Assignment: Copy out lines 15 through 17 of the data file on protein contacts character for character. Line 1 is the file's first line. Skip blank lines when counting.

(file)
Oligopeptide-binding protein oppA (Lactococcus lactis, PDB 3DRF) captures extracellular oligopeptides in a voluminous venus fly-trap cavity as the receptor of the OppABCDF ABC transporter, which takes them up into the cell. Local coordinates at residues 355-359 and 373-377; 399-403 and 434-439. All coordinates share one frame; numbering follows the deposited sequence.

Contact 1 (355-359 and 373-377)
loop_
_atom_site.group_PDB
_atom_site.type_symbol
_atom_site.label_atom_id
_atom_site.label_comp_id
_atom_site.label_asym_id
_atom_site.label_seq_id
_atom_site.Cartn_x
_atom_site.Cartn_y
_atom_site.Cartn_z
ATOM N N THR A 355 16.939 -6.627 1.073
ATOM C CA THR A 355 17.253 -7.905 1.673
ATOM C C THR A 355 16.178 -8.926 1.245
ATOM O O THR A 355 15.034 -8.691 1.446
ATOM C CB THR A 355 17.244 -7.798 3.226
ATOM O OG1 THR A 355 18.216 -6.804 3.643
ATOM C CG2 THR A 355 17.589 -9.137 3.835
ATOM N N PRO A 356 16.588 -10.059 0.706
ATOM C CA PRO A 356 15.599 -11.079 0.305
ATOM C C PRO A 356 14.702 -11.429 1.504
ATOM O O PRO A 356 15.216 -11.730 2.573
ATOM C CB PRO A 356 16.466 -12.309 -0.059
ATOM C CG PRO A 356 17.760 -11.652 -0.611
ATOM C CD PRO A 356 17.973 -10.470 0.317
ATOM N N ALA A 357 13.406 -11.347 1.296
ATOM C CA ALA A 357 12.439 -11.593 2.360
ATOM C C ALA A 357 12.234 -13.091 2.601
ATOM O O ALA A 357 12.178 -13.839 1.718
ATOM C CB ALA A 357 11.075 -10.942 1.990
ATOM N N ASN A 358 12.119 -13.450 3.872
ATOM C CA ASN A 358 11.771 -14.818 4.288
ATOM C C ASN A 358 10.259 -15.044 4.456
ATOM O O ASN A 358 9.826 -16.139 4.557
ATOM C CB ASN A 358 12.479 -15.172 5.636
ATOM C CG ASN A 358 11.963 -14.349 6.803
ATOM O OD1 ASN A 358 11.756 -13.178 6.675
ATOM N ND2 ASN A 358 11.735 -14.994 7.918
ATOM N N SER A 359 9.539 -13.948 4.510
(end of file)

ATOM C C THR A 355 16.178 -8.926 1.245
ATOM O O THR A 355 15.034 -8.691 1.446
ATOM C CB THR A 355 17.244 -7.798 3.226